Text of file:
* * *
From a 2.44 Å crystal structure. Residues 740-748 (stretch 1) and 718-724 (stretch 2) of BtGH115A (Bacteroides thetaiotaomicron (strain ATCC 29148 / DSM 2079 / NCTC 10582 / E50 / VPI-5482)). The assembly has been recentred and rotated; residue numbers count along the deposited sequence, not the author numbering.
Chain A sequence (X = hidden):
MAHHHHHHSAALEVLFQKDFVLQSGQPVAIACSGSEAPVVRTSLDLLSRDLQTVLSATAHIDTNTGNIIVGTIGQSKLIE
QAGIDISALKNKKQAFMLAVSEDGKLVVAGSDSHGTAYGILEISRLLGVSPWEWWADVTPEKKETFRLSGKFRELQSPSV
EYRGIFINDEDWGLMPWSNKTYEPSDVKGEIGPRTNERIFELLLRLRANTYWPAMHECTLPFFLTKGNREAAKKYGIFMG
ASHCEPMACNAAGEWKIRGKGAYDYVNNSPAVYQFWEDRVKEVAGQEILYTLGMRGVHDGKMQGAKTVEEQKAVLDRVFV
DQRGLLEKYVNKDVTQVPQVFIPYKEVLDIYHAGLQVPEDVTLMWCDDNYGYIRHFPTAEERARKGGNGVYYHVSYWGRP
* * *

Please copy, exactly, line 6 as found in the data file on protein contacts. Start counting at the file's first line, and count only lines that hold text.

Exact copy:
ASHCEPMACNAAGEWKIRGKGAYDYVNNSPAVYQFWEDRVKEVAGQEILYTLGMRGVHDGKMQGAKTVEEQKAVLDRVFV